News / Asia

5 Arrested in China Fast-food Meat Scandal

Employees work at a production line prior to a seizure conducted by officers from the Shanghai Food and Drug Administration, at the Husi Food factory in Shanghai, July 20, 2014.
Employees work at a production line prior to a seizure conducted by officers from the Shanghai Food and Drug Administration, at the Husi Food factory in Shanghai, July 20, 2014.

Shanghai police said on Wednesday they detained five people in an investigation into a Chinese-based supplier of foreign fast-food brands including KFC and McDonald's Corp over allegations the firm supplied out-of-date meat.

The five detained include the head of the company - Shanghai Husi Food Co Ltd, a unit of U.S.-based OSI Group LLC - and the firm's quality manager, the police said in an online statement. It gave no other details.

McDonald's, Yum Brands Inc, the parent company of KFC and Pizza Hut, and coffee chain Starbucks Corp are among global brands to have pulled products from their outlets after it emerged that Shanghai Husi supplied expired meat to clients in China, as well as Japan, in the latest in a series of food safety scandals in the country.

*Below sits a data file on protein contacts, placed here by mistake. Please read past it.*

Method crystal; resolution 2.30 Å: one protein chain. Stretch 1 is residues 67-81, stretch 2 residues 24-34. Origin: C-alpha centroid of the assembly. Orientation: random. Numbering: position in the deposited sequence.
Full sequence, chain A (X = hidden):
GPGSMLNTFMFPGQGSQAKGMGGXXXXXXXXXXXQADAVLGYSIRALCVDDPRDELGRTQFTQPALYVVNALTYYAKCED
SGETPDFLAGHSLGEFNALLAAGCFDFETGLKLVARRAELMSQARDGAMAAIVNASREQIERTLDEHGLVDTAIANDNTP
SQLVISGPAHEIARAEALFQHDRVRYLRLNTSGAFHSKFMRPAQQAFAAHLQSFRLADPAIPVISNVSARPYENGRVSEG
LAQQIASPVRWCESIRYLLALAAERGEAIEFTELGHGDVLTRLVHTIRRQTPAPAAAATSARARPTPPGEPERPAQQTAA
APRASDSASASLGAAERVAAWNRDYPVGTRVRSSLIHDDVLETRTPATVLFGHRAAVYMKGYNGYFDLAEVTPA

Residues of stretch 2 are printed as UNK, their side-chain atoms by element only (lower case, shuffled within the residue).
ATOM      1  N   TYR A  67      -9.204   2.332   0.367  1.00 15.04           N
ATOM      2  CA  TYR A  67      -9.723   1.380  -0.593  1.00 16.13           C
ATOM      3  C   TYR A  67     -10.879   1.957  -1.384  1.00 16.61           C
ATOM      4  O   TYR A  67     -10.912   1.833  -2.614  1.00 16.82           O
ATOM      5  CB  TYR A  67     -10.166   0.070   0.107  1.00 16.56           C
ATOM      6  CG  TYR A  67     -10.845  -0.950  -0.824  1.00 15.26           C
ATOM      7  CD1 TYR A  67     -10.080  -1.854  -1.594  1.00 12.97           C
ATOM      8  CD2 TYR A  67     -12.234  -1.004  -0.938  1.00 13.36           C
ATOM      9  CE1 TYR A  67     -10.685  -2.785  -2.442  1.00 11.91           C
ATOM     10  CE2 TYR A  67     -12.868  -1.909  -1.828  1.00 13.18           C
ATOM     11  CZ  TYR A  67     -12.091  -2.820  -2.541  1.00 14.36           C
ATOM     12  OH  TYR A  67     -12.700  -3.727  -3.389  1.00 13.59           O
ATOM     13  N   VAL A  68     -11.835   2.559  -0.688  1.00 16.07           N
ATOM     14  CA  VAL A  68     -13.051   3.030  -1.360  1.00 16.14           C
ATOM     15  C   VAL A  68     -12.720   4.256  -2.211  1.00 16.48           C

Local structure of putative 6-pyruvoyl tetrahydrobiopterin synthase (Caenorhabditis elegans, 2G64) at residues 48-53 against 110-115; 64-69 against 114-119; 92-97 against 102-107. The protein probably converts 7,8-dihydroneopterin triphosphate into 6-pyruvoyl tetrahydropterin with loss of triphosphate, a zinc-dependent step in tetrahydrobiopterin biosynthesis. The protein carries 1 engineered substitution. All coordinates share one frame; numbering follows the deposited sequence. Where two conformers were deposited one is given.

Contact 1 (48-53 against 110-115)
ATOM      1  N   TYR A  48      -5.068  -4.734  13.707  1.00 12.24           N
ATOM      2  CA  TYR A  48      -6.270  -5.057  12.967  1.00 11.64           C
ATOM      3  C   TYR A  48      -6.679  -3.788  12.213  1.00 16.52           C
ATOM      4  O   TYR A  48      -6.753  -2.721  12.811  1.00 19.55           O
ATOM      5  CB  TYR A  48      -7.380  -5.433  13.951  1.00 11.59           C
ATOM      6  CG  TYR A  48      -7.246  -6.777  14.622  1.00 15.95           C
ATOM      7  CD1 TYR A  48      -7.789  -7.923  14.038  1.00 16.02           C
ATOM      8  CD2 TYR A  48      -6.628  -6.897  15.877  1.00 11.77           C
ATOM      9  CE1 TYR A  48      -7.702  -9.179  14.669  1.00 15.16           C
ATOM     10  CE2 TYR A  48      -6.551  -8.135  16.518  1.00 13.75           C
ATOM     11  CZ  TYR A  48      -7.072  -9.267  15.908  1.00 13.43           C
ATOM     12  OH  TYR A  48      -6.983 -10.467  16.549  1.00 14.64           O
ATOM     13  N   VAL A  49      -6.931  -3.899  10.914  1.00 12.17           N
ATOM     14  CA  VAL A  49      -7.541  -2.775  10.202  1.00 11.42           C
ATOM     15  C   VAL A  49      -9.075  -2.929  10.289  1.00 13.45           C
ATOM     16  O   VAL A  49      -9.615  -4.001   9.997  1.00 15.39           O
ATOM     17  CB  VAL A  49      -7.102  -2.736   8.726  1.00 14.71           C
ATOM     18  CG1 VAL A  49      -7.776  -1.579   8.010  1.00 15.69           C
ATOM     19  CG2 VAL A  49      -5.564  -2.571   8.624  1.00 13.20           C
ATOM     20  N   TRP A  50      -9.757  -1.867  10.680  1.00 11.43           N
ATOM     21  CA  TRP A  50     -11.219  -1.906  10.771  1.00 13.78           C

Earlier, the official Xinhua news agency cited the Shanghai food and drug watchdog as saying that food safety violations at Shanghai Husi were company-led rather than the acts of individuals.

“We discovered that some of the company's illegal behavior was not the behavior of individuals, but rather an organized arrangement by the company,” Xinhua reported Gu Zhenhua, deputy head of the Shanghai Municipal Food and Drug Administration, as saying.

Illinois-based OSI has said it was “appalled” and was investigating the matter after a Chinese TV report on Sunday showed staff at its Shanghai Husi facility using expired meat and picking up meat from the floor to add to the mix.

An official at OSI in China reached by telephone on Wednesday declined to comment further.

Different standards

Huang Denggang, 20, worked as a night cleaner at the Husi plant, a modern warehouse compound in a Shanghai suburb, for more than a year, but doesn't plan to return when it re-opens because of lower-than-expected pay and a medical claim.